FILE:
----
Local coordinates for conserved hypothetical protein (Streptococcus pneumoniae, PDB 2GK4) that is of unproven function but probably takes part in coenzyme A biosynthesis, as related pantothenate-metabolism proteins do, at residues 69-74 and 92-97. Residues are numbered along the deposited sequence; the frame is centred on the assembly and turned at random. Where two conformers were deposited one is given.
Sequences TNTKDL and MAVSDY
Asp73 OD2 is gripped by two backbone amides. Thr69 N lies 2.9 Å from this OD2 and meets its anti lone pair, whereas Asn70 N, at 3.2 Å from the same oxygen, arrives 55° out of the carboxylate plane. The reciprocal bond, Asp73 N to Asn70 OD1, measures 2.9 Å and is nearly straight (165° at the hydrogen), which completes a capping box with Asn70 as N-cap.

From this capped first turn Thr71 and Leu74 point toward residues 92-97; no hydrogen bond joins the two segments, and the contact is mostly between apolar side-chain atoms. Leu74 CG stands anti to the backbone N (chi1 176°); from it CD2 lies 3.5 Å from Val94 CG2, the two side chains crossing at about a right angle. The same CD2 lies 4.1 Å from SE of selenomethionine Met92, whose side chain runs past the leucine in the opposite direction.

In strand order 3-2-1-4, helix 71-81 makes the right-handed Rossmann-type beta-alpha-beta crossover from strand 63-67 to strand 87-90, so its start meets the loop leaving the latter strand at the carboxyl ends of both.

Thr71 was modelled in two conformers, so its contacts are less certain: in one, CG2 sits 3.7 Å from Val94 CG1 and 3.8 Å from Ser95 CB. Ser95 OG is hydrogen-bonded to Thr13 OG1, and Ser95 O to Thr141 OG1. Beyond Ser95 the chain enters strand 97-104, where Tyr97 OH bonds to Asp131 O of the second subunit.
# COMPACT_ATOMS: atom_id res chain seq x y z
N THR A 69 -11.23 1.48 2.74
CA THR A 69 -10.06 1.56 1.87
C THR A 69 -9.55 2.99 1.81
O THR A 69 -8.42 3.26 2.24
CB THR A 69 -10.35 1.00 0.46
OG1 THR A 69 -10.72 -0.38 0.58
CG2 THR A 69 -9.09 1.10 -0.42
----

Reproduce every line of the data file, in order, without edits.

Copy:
Local coordinates for conserved hypothetical protein (Streptococcus pneumoniae, PDB 2GK4) that is of unproven function but probably takes part in coenzyme A biosynthesis, as related pantothenate-metabolism proteins do, at residues 69-74 and 92-97. Residues are numbered along the deposited sequence; the frame is centred on the assembly and turned at random. Where two conformers were deposited one is given.
Sequences TNTKDL and MAVSDY
Asp73 OD2 is gripped by two backbone amides. Thr69 N lies 2.9 Å from this OD2 and meets its anti lone pair, whereas Asn70 N, at 3.2 Å from the same oxygen, arrives 55° out of the carboxylate plane. The reciprocal bond, Asp73 N to Asn70 OD1, measures 2.9 Å and is nearly straight (165° at the hydrogen), which completes a capping box with Asn70 as N-cap.

From this capped first turn Thr71 and Leu74 point toward residues 92-97; no hydrogen bond joins the two segments, and the contact is mostly between apolar side-chain atoms. Leu74 CG stands anti to the backbone N (chi1 176°); from it CD2 lies 3.5 Å from Val94 CG2, the two side chains crossing at about a right angle. The same CD2 lies 4.1 Å from SE of selenomethionine Met92, whose side chain runs past the leucine in the opposite direction.

In strand order 3-2-1-4, helix 71-81 makes the right-handed Rossmann-type beta-alpha-beta crossover from strand 63-67 to strand 87-90, so its start meets the loop leaving the latter strand at the carboxyl ends of both.

Thr71 was modelled in two conformers, so its contacts are less certain: in one, CG2 sits 3.7 Å from Val94 CG1 and 3.8 Å from Ser95 CB. Ser95 OG is hydrogen-bonded to Thr13 OG1, and Ser95 O to Thr141 OG1. Beyond Ser95 the chain enters strand 97-104, where Tyr97 OH bonds to Asp131 O of the second subunit.
# COMPACT_ATOMS: atom_id res chain seq x y z
N THR A 69 -11.23 1.48 2.74
CA THR A 69 -10.06 1.56 1.87
C THR A 69 -9.55 2.99 1.81
O THR A 69 -8.42 3.26 2.24
CB THR A 69 -10.35 1.00 0.46
OG1 THR A 69 -10.72 -0.38 0.58
CG2 THR A 69 -9.09 1.10 -0.42